Growing numbers of young people in Asia and the Pacific are benefiting from tertiary education. In this chapter, participation in tertiary education is measured by the gross enrolment ratio (GER) – the number of students enrolled in tertiary education, regardless of age, as a percentage of the five-year age group in the national population following the secondary-school leaving age.

Between 2000 and 2008, the average tertiary GER in Asia and the Pacific increased from 14% to 22%. Among the subregions, the highest GERs were in North and Central Asia at 56%, followed by 54% in the Pacific. Compared with secondary education, the chances of receiving tertiary education depend even more on national income level. Among the high-income economies, the GER was 71%, compared with 10% for the low-income group.

Among the 27 countries with 2008 data, 6 had tertiary GERs of 15% or less: Azerbaijan, Bhutan, Cambodia, Lao People’s Democratic Republic, Pakistan and Uzbekistan – almost all of them low-income countries. On the other hand, the Republic of Korea (98%), New Zealand (79%), Australia (77%) and the Russian Federation (77%) had the highest GERs.

Gender equality

MDG-3 and the EFA initiative both seek eradication of gender disparities at all levels of education by 2015. To assess gender differences, the gender parity index (GPI) is commonly used. It is the combined value of an indicator for females divided by that for males. A GPI value of less than one indicates that males have a relatively greater advantage, while a GPI greater than one indicates that females are relatively advantaged. Parity is usually considered to have been achieved when the GPI lies between 0.97 and 1.03.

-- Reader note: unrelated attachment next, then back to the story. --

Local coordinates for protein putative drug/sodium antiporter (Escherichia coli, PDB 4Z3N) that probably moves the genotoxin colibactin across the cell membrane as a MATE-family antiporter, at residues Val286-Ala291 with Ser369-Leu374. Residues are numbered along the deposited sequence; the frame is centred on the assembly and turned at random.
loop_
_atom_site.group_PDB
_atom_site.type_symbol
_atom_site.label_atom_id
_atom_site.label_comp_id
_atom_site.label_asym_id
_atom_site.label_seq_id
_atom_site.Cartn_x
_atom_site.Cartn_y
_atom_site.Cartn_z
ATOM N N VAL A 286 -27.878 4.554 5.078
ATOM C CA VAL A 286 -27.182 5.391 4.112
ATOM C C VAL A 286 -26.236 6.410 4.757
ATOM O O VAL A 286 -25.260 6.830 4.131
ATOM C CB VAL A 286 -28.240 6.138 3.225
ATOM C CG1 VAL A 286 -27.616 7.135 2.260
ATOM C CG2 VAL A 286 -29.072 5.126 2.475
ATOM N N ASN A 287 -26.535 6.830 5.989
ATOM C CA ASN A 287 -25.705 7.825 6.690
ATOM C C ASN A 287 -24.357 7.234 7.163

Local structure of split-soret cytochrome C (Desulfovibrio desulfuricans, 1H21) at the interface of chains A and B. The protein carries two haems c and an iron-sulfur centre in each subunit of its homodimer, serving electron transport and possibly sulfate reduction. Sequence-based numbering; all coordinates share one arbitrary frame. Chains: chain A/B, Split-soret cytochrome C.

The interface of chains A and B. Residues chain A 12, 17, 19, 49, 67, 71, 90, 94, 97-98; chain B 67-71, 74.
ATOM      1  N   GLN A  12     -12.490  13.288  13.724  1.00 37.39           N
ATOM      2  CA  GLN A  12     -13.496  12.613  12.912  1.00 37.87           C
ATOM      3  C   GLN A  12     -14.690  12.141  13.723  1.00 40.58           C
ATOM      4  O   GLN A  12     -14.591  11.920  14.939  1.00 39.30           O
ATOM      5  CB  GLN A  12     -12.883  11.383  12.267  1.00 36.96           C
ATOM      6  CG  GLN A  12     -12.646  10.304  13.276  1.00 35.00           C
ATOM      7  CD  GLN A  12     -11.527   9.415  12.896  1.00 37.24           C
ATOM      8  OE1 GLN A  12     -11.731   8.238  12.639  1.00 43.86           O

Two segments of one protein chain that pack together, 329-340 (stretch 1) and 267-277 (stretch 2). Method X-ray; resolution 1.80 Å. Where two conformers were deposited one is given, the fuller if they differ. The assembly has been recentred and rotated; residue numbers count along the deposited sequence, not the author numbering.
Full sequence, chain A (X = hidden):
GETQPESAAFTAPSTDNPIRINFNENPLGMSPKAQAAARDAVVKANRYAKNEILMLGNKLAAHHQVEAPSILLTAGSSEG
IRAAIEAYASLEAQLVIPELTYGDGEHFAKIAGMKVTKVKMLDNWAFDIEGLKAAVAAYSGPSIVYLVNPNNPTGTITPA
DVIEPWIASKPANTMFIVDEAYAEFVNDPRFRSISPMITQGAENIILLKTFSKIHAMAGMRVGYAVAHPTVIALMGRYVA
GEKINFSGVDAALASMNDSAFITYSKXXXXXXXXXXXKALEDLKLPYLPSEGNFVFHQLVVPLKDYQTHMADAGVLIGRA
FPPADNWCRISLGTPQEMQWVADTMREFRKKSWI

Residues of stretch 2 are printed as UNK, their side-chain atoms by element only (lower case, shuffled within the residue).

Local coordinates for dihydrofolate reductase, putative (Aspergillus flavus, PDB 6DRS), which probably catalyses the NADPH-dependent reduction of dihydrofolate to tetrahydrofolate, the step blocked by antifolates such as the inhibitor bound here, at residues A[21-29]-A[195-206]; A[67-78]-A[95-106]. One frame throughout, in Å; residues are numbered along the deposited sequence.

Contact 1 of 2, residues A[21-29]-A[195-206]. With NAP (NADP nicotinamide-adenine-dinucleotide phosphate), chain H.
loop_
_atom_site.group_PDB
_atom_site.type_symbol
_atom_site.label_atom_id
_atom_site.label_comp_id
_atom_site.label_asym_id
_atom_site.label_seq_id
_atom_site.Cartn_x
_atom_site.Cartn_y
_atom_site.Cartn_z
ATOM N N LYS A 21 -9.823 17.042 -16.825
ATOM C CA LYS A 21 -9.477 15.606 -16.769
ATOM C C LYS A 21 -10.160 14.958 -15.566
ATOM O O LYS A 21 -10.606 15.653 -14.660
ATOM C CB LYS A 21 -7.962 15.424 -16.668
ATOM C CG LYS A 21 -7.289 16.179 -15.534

Most Asian and Pacific countries have achieved gender parity at primary school level, showing a regional GPI average for primary NER of 0.98 in 2008. Of the 26 countries in the Asia-Pacific region, for which recent data are available (2007 to 2009), more than three quarters had gender parity with respect to primary NER. Six countries (Cambodia, India, Indonesia, Lao People’s Democratic Republic, Pakistan, and Tajikistan) still show disparities between sexes, in favour of boys (with GPI at or below 0.97). In Pakistan, only 8 girls of primary-school age are enrolled in primary school for every 10 boys of the same age.